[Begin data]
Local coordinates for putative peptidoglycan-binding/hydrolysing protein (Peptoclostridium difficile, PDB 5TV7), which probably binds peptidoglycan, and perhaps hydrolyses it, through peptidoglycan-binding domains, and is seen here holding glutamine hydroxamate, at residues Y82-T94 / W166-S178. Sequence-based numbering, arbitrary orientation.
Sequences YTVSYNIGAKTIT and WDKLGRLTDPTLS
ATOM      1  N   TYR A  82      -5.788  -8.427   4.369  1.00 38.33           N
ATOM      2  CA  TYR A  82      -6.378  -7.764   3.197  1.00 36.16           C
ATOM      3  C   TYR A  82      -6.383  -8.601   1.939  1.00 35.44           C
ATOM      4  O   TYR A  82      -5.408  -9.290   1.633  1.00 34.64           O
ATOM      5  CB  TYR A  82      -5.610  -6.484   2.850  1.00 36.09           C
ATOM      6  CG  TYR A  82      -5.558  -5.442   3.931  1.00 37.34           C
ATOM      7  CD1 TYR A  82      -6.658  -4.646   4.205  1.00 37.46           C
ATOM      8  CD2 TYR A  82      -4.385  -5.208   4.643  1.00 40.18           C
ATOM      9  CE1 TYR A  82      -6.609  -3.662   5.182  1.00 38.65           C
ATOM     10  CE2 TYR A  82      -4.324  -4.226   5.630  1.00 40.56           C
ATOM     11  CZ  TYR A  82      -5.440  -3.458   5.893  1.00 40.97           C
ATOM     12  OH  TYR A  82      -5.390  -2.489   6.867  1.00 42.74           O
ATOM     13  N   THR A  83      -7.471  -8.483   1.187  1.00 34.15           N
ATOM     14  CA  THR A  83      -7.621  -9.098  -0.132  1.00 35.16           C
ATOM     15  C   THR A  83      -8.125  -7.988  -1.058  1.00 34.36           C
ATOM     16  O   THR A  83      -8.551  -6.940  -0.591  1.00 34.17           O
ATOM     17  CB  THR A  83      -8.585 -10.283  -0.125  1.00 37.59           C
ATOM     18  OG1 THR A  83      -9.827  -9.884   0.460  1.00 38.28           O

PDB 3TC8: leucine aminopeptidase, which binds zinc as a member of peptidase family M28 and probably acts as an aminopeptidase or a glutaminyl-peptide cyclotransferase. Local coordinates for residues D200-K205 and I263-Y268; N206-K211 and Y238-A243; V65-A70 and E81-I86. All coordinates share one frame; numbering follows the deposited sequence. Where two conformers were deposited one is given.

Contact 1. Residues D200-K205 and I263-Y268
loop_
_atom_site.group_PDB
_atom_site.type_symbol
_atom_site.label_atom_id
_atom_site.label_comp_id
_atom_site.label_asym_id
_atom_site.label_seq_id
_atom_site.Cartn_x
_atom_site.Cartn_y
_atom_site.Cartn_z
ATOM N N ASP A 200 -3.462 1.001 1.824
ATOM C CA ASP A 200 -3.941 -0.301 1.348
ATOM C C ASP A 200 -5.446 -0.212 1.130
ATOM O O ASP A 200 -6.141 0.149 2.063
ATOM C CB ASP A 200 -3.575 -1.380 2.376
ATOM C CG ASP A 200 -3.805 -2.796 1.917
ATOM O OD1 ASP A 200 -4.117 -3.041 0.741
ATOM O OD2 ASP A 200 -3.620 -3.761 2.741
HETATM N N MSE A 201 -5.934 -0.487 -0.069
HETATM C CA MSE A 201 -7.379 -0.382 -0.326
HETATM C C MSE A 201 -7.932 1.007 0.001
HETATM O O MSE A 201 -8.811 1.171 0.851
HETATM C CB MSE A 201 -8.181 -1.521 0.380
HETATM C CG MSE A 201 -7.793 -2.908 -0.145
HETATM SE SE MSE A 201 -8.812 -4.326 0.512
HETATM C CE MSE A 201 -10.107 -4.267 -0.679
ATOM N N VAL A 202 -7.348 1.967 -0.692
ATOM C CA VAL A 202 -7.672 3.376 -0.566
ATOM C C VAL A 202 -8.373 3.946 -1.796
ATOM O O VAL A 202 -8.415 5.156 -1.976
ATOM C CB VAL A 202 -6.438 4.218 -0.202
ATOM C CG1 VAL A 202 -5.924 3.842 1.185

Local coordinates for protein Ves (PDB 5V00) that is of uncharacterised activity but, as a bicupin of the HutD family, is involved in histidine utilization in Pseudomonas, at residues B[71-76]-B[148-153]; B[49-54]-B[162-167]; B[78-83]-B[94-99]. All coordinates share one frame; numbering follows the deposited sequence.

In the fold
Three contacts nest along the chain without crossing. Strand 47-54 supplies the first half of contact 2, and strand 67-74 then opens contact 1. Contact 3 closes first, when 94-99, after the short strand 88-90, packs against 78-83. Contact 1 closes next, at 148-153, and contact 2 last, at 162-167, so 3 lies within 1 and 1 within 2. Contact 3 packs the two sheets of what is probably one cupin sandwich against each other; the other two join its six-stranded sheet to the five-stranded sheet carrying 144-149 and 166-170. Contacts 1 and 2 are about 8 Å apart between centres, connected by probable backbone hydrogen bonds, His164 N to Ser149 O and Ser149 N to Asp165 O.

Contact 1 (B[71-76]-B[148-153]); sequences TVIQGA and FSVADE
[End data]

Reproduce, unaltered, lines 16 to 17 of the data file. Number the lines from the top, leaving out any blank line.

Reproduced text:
ATOM     14  CA  THR A  83      -7.621  -9.098  -0.132  1.00 35.16           C
ATOM     15  C   THR A  83      -8.125  -7.988  -1.058  1.00 34.36           C